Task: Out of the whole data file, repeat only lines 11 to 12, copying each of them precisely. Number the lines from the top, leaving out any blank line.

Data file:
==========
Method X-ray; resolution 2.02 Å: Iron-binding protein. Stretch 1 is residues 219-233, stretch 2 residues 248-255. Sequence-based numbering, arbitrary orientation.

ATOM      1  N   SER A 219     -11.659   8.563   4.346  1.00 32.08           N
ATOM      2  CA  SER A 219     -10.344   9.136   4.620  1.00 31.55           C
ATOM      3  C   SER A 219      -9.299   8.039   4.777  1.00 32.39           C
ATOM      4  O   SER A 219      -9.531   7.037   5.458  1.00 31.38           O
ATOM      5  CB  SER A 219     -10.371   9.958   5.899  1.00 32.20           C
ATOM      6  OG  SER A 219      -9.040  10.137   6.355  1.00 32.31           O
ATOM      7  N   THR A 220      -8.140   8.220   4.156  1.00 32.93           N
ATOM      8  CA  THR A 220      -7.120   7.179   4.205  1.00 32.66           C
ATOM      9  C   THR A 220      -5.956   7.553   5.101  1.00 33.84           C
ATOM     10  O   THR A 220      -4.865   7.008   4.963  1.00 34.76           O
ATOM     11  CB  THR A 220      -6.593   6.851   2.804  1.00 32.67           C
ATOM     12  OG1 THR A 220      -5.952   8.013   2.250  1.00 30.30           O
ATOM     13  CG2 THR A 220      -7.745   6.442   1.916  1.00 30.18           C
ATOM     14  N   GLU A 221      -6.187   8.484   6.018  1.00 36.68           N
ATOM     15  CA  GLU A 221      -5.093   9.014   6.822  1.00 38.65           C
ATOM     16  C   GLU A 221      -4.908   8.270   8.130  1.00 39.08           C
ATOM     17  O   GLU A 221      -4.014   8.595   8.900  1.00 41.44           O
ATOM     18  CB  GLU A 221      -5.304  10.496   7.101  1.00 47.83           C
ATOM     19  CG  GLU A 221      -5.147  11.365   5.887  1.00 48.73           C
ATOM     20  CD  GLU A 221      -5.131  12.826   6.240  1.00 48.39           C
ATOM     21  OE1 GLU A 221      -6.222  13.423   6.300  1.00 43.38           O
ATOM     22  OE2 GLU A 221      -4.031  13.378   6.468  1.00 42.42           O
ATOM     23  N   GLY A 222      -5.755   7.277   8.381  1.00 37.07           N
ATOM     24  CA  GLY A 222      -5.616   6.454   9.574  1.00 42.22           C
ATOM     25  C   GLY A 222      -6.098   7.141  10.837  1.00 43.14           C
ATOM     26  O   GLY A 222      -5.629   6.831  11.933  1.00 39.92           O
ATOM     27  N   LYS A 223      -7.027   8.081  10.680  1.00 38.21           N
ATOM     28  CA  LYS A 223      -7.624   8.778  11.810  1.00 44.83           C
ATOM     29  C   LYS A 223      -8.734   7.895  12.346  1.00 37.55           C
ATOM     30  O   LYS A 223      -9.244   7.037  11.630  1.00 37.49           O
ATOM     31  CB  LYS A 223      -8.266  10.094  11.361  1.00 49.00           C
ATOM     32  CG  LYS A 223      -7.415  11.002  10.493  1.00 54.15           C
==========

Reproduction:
ATOM     10  O   THR A 220      -4.865   7.008   4.963  1.00 34.76           O
ATOM     11  CB  THR A 220      -6.593   6.851   2.804  1.00 32.67           C